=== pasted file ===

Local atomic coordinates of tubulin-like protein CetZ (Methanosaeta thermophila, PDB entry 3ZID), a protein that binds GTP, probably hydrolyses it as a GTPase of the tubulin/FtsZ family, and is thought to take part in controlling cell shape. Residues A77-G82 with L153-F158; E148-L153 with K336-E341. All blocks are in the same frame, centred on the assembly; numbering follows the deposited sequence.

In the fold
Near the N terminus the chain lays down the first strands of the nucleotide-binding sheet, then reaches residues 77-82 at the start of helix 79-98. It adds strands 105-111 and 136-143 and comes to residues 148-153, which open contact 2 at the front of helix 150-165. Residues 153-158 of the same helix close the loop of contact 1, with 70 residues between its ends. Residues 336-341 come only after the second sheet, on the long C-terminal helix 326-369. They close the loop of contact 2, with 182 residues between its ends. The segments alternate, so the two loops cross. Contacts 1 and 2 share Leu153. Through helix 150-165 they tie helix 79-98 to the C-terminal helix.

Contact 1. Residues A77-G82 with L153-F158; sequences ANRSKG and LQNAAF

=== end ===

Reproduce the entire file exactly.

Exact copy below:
Local atomic coordinates of tubulin-like protein CetZ (Methanosaeta thermophila, PDB entry 3ZID), a protein that binds GTP, probably hydrolyses it as a GTPase of the tubulin/FtsZ family, and is thought to take part in controlling cell shape. Residues A77-G82 with L153-F158; E148-L153 with K336-E341. All blocks are in the same frame, centred on the assembly; numbering follows the deposited sequence.

In the fold
Near the N terminus the chain lays down the first strands of the nucleotide-binding sheet, then reaches residues 77-82 at the start of helix 79-98. It adds strands 105-111 and 136-143 and comes to residues 148-153, which open contact 2 at the front of helix 150-165. Residues 153-158 of the same helix close the loop of contact 1, with 70 residues between its ends. Residues 336-341 come only after the second sheet, on the long C-terminal helix 326-369. They close the loop of contact 2, with 182 residues between its ends. The segments alternate, so the two loops cross. Contacts 1 and 2 share Leu153. Through helix 150-165 they tie helix 79-98 to the C-terminal helix.

Contact 1. Residues A77-G82 with L153-F158; sequences ANRSKG and LQNAAF